Wednesday, February 3, 2016
The Spartan Shield
Maybe it's the direct, pull-no-punches, nothing-sugar-coated way he speaks. Maybe it's the deep, powerful voice, the one that intimidates and challenges at the same time. Maybe it's the way he doesn't want to hear what you might think he wants to hear and instead turns that back around on you, challenging you to actually dig deep and find the right answer.
Maybe it's the tattoos that he has on both arms, sticking out from under his shirt, the one that says "The Program," with the circular logo with a warrior inside.
Or maybe it's just the tattoos on his left arm. They're the ones that end at the stump, where his hand used to be, before he was injured in Iraq more than a decade ago, before he had 40 surgeries on his injuries, before he had to have the hand amputated.
Or maybe it's what he says.
He talks about his injuries openly, and yet there's not one piece of him that wants sympathy. In fact, that would probably just anger him.
He talks about the three most difficult things he's had to do in his life: 1) tell his wife and children that he was going to war, 2) have a friend and teammate die in his arms in war, and 3) tell the doctor that finally it was time to amputate his hand.
This is one tough man, and there is not one ounce of BS anywhere in his body. So yes, when he talks, he gets your attention.
Early yesterday morning - before the sun came up, at 4:40 a.m. - Sam Cila was on the pool deck of Dillon Gym. The people he was talking to at this moment were the members of the Princeton men's lacrosse team. TigerBlog was able to observe - and learn.
The program - officially called "The Program" - is designed to build teamwork and leadership and accountability. It's a challenging program, and it was from the first moment Monday when Cila lined the Tigers up on the end line on Sherrerd Field.
Oh, and a little more about Sam Cila. He was a high school wrestler. He has a wife and two children. He had a career with the Department of Corrections before 9/11, when he decided that he would enlist. If it's good enough for someone else to fight, he said, then it was good enough for him.
He went to Iraq in the late summer of 2004. Nearly a year later, on of all days July 4, 2005, Cila was almost directly on top of an IED when it was detonated, ripping into his left side.
Today his biggest regret appears to be that he could not continue his military career and finish the fight he signed up to fight. He owns a CrossFit gym and has put his other time to good use, what with his experience climbing some of the highest mountains in the world and doing triathlons on the international level.
And he does "The Program."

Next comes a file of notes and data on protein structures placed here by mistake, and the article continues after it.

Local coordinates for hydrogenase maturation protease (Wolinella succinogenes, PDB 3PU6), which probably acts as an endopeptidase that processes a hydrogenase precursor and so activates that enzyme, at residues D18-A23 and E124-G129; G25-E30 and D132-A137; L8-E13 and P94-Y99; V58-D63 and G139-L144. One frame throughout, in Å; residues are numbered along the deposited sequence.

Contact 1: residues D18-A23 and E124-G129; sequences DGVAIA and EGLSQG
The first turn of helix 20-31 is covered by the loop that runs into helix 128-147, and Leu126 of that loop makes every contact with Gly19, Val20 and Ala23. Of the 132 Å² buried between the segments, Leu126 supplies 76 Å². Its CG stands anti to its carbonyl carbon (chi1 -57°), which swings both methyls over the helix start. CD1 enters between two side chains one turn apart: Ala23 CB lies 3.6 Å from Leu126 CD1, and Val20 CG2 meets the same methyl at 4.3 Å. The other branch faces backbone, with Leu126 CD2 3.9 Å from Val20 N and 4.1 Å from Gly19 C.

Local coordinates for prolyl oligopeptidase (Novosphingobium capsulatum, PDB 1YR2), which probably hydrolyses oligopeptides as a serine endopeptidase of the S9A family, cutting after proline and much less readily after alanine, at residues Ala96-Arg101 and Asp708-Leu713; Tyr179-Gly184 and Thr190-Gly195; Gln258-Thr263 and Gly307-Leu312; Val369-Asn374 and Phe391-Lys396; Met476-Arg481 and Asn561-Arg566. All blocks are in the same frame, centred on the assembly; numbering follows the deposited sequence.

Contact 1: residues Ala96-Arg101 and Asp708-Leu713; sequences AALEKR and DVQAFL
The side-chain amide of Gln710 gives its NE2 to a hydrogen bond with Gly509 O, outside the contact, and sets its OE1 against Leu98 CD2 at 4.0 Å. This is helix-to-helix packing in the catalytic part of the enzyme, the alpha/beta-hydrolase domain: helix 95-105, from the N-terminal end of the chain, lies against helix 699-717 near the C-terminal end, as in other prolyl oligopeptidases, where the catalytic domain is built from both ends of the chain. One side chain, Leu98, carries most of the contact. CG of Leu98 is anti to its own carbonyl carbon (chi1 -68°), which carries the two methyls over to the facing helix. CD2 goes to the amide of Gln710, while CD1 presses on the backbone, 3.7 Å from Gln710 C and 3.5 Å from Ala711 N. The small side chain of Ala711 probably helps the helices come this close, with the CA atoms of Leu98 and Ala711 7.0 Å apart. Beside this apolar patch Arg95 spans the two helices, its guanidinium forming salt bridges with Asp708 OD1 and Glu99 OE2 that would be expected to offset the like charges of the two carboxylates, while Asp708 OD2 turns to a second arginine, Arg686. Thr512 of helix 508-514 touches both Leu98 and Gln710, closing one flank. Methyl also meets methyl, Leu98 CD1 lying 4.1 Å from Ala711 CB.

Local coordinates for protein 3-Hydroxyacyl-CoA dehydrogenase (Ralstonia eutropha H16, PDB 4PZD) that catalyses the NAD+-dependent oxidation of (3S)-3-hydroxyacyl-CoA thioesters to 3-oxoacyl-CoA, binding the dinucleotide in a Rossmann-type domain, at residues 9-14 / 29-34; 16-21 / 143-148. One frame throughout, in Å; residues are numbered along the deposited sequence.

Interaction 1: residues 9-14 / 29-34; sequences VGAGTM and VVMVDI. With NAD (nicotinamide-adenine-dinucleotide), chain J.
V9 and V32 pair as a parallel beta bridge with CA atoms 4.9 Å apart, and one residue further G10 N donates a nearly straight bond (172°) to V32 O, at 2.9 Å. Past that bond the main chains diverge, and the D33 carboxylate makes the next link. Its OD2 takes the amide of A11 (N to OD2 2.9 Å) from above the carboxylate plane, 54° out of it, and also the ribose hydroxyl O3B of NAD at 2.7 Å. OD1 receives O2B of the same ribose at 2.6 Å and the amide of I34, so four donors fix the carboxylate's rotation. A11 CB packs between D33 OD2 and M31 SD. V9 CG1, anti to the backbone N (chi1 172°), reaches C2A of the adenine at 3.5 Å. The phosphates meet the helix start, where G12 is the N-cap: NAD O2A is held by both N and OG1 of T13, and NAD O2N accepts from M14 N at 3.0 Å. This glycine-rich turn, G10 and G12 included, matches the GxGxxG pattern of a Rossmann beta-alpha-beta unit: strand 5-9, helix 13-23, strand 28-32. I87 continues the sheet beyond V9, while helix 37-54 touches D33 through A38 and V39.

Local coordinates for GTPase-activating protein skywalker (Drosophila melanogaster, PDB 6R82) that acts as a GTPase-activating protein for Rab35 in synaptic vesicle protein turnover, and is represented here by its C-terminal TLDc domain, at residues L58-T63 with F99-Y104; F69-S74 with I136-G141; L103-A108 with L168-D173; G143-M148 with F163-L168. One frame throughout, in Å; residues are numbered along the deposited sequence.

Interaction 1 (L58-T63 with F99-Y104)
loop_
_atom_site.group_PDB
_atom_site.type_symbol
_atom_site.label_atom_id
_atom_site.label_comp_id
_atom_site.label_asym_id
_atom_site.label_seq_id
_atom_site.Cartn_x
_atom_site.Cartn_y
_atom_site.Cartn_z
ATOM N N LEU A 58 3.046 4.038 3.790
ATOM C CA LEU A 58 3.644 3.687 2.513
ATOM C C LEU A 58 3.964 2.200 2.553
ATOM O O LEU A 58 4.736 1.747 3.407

Princeton's first day of practice was Monday, but instead of lacrosse sticks and helmets, the Tigers got a lot of running Monday evening and a lot of swimming Tuesday morning.
Cila set the tone early Monday and it stayed that way until the very end. TigerBlog watched it, and he saw the evolution, as the team figured out that Cila's version of a straight line and most people's version of a straight line weren't exactly the same thing. By the end of "The Program," they understood.
They also understood what it meant to be a team, what their responsibility was as a teammate, how they needed to be strong and confident in their individual selves at the same time. It was pretty fascinating to watch.
The two days ended with a drill that saw the players wear their gray Princeton lacrosse sweatshirts, swim out into the pool, take the sweatshirts off, hold them up in the air, trade them with a teammate and then put the other one on. All while treading water.
At the end, Cila gives an award to the one member of the team who has done the best. It's a cherished award, one that is well-earned in every way.
And what is it? It's a gray t-shirt. It has the logo, but it's not a circle. It's a shield, Cila says, the Spartant shield.
Spartan soldiers were sent into battle with a shield and a spear. To lose the spear was acceptable. To lose the shield was not, since it exposed not only you but also your fellow soldiers.
The winner was Jack O'Brien, a junior face-off man.
TigerBlog might not have wanted to get up at 4 am yesterday, but he's glad he did. He's glad he got to see "The Program," and to meet the man who was running it.
It'll be awhile before TB forgets Sam Cila. He's pretty sure the Princeton men's lacrosse players feel the same way.
Sam Cila is heroic, even if he doesn't think he did anything special - and TB believes that his modesty is genuine. And here he was, someone who had given so much of himself in a war that he didn't have to go fight but chose to, talking to a group of young athletes who hopefully will never have to experience what he did.